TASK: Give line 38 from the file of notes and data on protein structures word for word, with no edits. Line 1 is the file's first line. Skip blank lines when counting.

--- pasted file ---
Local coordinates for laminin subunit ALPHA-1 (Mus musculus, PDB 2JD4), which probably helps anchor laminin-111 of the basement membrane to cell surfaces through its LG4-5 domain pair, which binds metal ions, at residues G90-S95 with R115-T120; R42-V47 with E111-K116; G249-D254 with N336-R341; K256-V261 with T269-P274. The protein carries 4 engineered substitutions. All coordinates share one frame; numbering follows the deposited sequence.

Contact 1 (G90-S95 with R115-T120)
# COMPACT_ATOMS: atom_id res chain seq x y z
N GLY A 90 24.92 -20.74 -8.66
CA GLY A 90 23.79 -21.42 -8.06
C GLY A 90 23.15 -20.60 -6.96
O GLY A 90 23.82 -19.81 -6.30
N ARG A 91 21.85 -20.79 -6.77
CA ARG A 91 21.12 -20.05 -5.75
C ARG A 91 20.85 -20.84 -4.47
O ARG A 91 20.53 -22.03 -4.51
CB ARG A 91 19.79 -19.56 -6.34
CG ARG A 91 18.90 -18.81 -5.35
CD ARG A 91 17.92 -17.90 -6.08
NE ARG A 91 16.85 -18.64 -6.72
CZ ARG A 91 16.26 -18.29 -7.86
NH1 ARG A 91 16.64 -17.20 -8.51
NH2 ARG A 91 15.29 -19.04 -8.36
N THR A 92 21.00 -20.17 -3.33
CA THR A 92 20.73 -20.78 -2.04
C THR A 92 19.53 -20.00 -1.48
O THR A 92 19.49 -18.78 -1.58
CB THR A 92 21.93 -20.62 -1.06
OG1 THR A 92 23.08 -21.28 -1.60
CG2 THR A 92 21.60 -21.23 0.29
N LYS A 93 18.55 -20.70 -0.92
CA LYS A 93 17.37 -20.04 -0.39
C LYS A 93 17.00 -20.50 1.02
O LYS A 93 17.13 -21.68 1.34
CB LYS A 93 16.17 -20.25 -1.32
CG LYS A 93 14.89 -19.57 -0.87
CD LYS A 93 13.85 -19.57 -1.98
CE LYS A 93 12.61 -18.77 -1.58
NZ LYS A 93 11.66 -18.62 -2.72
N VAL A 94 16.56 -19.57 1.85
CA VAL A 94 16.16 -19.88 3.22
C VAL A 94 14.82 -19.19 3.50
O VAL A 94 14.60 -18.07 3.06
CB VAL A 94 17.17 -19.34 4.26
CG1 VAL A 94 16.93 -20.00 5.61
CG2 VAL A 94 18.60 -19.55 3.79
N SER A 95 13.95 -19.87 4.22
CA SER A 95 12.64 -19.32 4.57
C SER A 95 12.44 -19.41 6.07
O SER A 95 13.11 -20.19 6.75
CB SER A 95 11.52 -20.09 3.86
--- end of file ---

O VAL A 94 14.60 -18.07 3.06